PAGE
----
The Bible in State Academic Standards


By Eric Buehrer


There is a common misconception that, while teaching about various world religions may be acceptable for cultural awareness, teaching about the Bible and Christianity is not allowed in public school classrooms because of concerns over the establishment of religion. However, quite to the contrary of popular perception, state academic standards across the nation provide ample opportunity for educators to teach about the Bible, Christian beliefs, and Christians who were influential in history.


At Gateways to Better Education, we studied every state’s academic standards and compiled a report, The Bible in State Academic Standards, to help educators and the public understand that teaching about the Bible and Christianity has not been banned from public education. In fact, teaching about these topics is expected in more instances than most people might believe. The Christian community in every state needs to bring these standards to light and help educators gain confidence to exercise their academic freedom to teach to the full extent of their state’s standards.


Detailed Standards

Some states provide educators with detailed standards for what students should learn about the Bible and Christianity. For example, in California, sixth-grade students are expected to: “Note the origins of Christianity in the Jewish Messianic prophecies, the life and teachings of Jesus of Nazareth as described in the New Testament, and the contribution of St. Paul the Apostle to the definition and spread of Christian beliefs (e.g., belief in the Trinity, resurrection, salvation).” (2005)


In Massachusetts, seventh-grade students are expected to: “Describe the origins of Christianity and its central features. A. Monotheism; B. the belief in Jesus as the Messiah and God’s son who redeemed humans from sin; C. the concept of salvation; D. belief in the Old and New Testament; E. the lives and teachings of Jesus and Saint Paul.” (2003)


In Virginia, high school students are expected to: “Demonstrate knowledge of … the civilizations of the Hebrews … explaining the development of religious traditions; [and] describing the origins, beliefs, traditions, customs, and spread of Judaism. Essential Questions: What were the essential beliefs of Judaism? How did Judaism influence Western civilization? Essential Knowledge: Ten Commandments, which state moral and religious conduct.”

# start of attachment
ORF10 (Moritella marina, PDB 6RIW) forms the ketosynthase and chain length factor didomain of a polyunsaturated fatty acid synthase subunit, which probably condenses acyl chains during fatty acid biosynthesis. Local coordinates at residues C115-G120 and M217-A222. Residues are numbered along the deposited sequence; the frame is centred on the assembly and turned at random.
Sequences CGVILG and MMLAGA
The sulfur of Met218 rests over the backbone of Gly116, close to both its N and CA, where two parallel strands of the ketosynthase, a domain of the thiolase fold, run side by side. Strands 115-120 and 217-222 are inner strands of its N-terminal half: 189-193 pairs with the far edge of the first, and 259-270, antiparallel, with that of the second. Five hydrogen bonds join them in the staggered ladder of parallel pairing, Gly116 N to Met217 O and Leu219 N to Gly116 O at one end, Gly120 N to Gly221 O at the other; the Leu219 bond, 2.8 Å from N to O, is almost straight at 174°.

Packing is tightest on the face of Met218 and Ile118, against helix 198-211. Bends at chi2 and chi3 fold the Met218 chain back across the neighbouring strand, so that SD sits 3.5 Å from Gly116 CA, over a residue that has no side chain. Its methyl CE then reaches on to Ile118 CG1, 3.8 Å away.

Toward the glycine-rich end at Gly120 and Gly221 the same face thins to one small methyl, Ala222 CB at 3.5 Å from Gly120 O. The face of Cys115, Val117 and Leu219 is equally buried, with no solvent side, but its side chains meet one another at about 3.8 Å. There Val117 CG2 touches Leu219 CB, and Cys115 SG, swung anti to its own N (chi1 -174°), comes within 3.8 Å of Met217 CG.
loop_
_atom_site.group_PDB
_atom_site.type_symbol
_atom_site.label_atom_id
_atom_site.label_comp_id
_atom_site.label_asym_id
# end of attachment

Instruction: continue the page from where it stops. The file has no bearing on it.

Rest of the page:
However, even though a state’s academic standard provides educators with specific guidelines for teaching these topics, educators are too often uninformed about the specific standard (opting to teach only what is in the textbook) or are afraid to give the topic much time or attention for fear of being accused of endorsing a particular religious belief.


Some states include Christianity and Judaism in a list of major world religions students should study. For example, Maryland expects students to: “Describe the social, political, and economic impacts of various world religions on a global society, such as Judaism, Christianity, Islam, Hinduism, Taoism, and Buddhism.”


Unfortunately, due to a mixture of multicultural fervor and fear of mixing church and state, some educators only feel comfortable teaching about religions other than Christianity. Consequently, in the multicultural mix, the Bible and Christianity are given a disproportionately small amount of class time.


Generalized References

Some states include generalized references such as “beliefs,” “culture,” or “social institutions.” In these cases, it would be very appropriate to teach about specific beliefs of Christianity in order to fulfill the standards adequately.


For example, Illinois Middle/Junior High School standards expect students to: “Explain how social institutions contribute to the development and transmission of culture.”

The Christian church is arguably one of the most influential “social institutions” that has contributed to—and continues to contribute to—“the development and transmission of culture.”


In New Jersey, eighth-grade students are expected to: “Determine the impact of religious and social movements on the development of American culture, literature, and art” [and] “Evaluate the role of religion on cultural and social mores, public opinion, and political decisions.”


Certainly understanding the beliefs that motivated Christians in American history and culture is important to adequately fulfill these standards. A New Hampshire standard for high school students adds examples of the influence of religion on American history and culture: “Analyze how religious ideas of morality have impacted social change, e.g., the Abolitionist Movement or the debate over legalized abortion.”


“Religious ideas” in the context of this standard means Christian ideas and educators need not be hesitant to teach about them. To fulfill a standard like this, educators should teach—as the standard requires—the religious ideas of Christians involved in these social movements.


Christians in History

State academic standards across the country also expect students to learn about people in history who were motivated by their Christian faith. For example, Indiana expects high school students to: “Read Reverend Martin Luther King, Jr’s, ‘I Have a Dream’ speech (1963) and ‘Letter from a Birmingham Jail’ (1963) and summarize the main ideas in each.”